have," said Bornhofen. "We are excited about the synergy and potential at Guthrie." The Sport-Jet is a five-seat, all-glass aircraft aimed at the GA pilot, and will sell for about $1 million. Once the
FJ33 engine is integrated into the Sport-Jet, it will fly to its new home in Guthrie to complete the pre-certification flight-testing. "We really did not want to start the extensive flight testing
program here and then move in mid-stream so we have been delaying this phase until we found a permanent home," Bornhofen said.
Lockheed Martin will build a prototype High Altitude Airship (HAA) under a $149.2 million contract awarded by the Missile Defense Agency, the company announced on Monday. The ship will be 400 feet
long and about 140 feet in diameter with a volume of 3.7 million cubic feet, and will operate at altitudes up to 60,000 feet. The prototype is slated to fly in 2009. It will demonstrate launch and
recovery, station-keeping and flight-control capabilities while carrying mission-reconfigurable payloads. It will be built in Lockheed Martin's facility in Akron. "The HAA delivers a persistent
surveillance capability unmatched by any other platform," said Ron Browning, Lockheed Martin's leader of the project. It will support air and ground missile-defense needs and provide a near-space,
multi-mission "guardian in the sky" that is easily relocatable and can be stationed where needed most, Browning said.
Pilots for Delta Air Lines struck a tentative deal over the weekend, averting a possible strike that the airline had characterized as a "murder-suicide" scenario. "The pilots came out on top of this
skirmish, but I've been around for a long time and I know who is going to win the war -- Delta," industry analyst Terry Trippler told the Associated Press. Delta had been asking the pilots for $325 million in concessions, but under the new
deal the pilots will concede less than half that amount. The cuts include a 14-percent wage reduction for pilots, on top of a 32.5 percent cut agreed to last year.
The pilots union says it is not backing away altogether from its strike threat, but putting it on hold for now while the two sides continue to negotiate. "All along, our biggest problem has been that
the management team did not recognize that a 50 percent pay cut in a year and a termination of their pension plan ... if that wasn't enough to be the tipping point, I don't know what is," Lee Moak,
chairman of the union's executive committee, told the AP. "So, I believe that they (Delta management) recognized that." Delta filed for bankruptcy protection in September. Delta's pilots are expected
to ratify the agreement. The bankruptcy court also must give it an OK.
In a poll of pilots' all-time favorite airplanes, the DC-3 would surely come out in the top tier, so when we hear about a special event to honor these venerable fliers, we like to let you know. This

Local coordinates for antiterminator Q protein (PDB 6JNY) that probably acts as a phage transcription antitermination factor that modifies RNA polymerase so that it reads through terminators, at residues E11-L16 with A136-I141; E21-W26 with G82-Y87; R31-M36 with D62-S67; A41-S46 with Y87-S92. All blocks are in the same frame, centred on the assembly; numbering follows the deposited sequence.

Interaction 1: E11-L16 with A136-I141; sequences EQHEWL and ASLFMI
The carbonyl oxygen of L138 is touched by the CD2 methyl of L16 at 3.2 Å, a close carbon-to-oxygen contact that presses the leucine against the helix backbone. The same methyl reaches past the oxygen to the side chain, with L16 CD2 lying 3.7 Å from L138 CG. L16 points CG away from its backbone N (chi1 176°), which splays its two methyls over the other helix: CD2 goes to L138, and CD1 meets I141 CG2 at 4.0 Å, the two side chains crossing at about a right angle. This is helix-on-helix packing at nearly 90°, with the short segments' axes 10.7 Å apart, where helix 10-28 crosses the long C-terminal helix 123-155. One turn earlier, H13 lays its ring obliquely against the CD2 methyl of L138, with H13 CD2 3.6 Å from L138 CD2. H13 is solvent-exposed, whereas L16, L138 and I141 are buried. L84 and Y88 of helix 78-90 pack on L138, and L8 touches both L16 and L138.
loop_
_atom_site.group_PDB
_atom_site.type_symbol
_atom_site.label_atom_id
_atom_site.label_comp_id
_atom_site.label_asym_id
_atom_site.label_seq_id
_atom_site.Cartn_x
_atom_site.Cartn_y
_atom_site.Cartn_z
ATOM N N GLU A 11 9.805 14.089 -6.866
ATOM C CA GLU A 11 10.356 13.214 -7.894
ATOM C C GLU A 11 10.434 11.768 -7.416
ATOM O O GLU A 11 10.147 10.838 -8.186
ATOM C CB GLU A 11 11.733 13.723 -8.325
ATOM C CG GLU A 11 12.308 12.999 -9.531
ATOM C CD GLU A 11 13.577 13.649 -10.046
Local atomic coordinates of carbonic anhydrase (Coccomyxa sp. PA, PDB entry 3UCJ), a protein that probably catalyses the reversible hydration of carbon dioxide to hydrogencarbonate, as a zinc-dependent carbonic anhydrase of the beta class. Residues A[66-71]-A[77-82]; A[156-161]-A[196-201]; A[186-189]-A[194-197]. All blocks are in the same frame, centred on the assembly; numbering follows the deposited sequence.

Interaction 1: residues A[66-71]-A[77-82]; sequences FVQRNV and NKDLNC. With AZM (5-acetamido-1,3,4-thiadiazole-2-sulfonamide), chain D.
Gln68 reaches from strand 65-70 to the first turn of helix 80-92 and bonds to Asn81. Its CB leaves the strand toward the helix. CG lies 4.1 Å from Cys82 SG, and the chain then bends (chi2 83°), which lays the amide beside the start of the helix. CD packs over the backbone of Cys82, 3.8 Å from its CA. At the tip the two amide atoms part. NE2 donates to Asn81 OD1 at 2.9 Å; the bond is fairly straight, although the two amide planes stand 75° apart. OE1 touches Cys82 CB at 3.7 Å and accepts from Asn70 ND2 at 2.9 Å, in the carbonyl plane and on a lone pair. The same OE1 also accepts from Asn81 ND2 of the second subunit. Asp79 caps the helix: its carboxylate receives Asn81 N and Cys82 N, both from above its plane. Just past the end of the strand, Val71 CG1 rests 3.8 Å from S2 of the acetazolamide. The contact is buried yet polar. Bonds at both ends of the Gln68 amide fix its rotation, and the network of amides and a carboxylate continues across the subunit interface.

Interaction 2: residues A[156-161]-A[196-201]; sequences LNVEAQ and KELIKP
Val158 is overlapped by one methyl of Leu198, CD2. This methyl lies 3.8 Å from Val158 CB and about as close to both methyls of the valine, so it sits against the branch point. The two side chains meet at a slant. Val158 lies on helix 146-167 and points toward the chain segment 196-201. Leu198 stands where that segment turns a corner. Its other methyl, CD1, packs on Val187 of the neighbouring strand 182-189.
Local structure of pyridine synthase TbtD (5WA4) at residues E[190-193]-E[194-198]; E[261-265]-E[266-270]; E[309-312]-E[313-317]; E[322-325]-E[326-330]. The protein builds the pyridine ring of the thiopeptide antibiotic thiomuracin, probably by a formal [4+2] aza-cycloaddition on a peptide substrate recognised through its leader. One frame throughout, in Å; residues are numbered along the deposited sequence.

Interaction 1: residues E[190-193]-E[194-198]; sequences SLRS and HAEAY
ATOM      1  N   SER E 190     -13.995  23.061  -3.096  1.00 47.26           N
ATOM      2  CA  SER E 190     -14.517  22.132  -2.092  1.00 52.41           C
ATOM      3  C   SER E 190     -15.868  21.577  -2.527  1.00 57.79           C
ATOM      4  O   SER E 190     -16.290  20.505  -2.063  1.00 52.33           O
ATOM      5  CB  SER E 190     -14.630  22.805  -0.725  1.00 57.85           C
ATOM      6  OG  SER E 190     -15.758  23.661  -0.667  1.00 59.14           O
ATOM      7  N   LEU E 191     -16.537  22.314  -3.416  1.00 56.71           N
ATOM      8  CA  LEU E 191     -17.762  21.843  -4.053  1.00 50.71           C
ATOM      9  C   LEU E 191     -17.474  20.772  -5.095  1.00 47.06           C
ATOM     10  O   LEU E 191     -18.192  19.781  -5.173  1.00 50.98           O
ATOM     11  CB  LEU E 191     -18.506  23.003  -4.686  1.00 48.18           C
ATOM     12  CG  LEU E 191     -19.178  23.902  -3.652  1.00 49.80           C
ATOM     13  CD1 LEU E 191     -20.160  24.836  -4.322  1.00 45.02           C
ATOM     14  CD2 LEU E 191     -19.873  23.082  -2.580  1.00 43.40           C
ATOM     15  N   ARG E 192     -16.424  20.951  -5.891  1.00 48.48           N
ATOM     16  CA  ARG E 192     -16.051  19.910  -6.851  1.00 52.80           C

Saturday is not only the 102nd anniversary of the Wright brothers' first flight but also the 70th anniversary of the first flight of the Douglas DC-3, in 1935. Within five years of the DC-3's
introduction, passenger miles flown in the U.S. increased five-fold. To celebrate, the Prairie Aviation Museum's famous Ozark Airlines DC-3 will visit the 1940 Air Terminal Museum at William P. Hobby Airport in Houston, Texas. The event will be held in conjunction with the airport's monthly Wings & Wheels Saturday and will feature
lunch, museum tours, new DC-3 exhibits, vintage aircraft displays, and many other special activities. A series of speakers will recall their experiences aboard the DC-3 during its golden age.
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Nine single-engine aircraft were destroyed in a hangar fire at Arlington
(Texas) Municipal Airport Monday night, and 11 others were damaged. One of the airplanes in the hangar was a 1934 Fairchild...
The U.S. House passed a bill last week that would carry a $250,000 fine and a possible five-year prison term for anyone who points lasers at aircraft, AOPA said on Tuesday. The legislation now goes to the Senate...
The fifth generation of ultralight-led whooping cranes completed their fall migration to Florida on
Tuesday. Nineteen cranes and four ultralights landed at an isolated location in Marion County after a 61-day, 1,100-mile journey...
FAA will soon require security-enhanced plastic certificates for all pilots, AOPA says...
The National Air Transportation Association (NATA) is distributing $13,000 this week to victims of Hurricane Katrina. The funds were contributed by NATA members...
AirShares Elite will open its first New England site at Hanscom Field in Bedford, Mass., today. The AirShares LITE program enables
pilots to own a share of a Cirrus SR20 and later upgrade to an SR22.
Drop us a line. If it caught your attention, it will probably interest someone else, too. Submit news tips via email to
email@example.com. You're a part of our team ... often, the best
As the Beacon Turns #96: Who You Calling Heavy?